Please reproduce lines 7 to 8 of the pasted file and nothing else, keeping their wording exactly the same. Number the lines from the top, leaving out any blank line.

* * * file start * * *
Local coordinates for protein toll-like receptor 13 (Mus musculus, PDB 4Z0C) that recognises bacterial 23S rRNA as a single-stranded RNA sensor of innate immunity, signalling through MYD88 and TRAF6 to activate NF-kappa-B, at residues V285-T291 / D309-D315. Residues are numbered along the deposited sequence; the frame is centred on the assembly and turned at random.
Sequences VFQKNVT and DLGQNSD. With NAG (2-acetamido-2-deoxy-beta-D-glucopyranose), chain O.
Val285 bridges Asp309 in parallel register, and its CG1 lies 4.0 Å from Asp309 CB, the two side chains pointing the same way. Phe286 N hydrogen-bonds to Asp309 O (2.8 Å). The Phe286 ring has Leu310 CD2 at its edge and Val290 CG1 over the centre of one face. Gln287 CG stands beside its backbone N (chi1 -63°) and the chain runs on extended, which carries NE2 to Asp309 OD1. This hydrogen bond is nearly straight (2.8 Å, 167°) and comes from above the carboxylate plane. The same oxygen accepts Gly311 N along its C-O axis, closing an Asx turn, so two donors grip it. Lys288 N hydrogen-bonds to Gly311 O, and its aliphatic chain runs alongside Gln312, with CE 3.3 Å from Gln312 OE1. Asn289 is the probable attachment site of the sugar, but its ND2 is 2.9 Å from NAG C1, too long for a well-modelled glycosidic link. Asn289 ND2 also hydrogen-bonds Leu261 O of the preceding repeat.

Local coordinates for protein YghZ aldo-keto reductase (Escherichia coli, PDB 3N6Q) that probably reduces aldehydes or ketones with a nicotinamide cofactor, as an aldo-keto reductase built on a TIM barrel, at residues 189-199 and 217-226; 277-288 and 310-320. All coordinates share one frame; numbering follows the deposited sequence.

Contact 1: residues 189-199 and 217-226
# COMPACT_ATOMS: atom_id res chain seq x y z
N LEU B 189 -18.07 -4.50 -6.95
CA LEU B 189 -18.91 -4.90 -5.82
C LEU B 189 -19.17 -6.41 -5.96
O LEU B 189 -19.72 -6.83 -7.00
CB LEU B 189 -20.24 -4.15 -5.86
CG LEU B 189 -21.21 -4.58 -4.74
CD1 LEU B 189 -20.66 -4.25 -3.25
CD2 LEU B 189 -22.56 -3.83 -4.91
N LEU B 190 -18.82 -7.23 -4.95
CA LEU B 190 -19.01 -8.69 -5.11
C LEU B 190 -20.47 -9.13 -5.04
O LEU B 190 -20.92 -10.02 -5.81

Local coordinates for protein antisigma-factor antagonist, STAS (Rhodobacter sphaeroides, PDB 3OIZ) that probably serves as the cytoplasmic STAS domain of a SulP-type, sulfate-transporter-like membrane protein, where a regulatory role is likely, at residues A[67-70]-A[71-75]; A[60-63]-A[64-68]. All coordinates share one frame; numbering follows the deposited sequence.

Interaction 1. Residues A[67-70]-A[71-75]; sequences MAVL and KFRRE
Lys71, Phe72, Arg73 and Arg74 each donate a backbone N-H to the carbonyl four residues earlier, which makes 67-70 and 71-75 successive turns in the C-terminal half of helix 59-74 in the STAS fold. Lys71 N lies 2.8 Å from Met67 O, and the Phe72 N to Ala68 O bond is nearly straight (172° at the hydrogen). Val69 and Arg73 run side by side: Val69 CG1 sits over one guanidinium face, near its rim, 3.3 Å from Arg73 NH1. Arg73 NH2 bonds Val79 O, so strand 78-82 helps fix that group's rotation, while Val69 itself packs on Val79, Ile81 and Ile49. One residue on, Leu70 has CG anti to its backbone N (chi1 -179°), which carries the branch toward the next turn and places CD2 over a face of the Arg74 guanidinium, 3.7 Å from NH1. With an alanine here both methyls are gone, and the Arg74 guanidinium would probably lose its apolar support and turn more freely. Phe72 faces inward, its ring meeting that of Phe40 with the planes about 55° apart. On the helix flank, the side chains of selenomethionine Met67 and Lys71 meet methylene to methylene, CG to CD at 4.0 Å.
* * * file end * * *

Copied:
N LEU B 189 -18.07 -4.50 -6.95
CA LEU B 189 -18.91 -4.90 -5.82